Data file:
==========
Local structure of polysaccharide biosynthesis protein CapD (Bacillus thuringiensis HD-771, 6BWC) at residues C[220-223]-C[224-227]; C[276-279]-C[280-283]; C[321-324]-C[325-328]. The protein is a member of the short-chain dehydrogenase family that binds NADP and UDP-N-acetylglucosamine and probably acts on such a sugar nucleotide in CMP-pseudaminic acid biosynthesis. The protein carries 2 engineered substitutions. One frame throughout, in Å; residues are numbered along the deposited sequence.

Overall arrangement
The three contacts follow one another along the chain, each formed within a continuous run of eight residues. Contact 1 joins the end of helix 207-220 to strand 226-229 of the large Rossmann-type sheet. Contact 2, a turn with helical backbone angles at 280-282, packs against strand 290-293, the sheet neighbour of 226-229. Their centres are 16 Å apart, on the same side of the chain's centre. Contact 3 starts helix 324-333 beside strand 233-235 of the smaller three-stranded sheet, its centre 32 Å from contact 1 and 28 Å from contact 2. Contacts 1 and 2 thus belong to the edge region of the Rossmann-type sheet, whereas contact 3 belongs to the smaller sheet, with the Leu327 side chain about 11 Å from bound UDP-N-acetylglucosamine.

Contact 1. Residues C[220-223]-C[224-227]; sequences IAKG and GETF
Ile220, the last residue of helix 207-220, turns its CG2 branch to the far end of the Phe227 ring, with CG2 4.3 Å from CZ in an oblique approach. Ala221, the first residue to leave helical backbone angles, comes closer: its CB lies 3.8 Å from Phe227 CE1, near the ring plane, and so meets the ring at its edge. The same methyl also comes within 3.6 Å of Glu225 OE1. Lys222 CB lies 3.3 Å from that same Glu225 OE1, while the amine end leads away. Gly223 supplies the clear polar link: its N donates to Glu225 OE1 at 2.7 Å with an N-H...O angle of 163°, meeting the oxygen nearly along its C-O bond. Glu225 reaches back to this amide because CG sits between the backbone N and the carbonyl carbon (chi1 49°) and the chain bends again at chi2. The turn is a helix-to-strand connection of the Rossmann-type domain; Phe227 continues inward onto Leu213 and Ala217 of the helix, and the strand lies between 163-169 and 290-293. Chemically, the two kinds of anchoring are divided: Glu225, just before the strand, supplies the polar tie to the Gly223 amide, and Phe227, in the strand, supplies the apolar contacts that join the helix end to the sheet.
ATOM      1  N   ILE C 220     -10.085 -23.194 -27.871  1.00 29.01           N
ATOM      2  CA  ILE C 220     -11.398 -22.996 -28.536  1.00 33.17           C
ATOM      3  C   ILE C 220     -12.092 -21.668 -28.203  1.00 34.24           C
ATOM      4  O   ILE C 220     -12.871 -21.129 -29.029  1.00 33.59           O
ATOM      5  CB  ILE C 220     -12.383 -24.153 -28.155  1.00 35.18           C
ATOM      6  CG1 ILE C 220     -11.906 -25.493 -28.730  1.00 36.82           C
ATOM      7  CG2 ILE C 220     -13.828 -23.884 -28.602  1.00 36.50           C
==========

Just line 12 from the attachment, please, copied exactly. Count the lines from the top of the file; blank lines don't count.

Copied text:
ATOM      7  CG2 ILE C 220     -13.828 -23.884 -28.602  1.00 36.50           C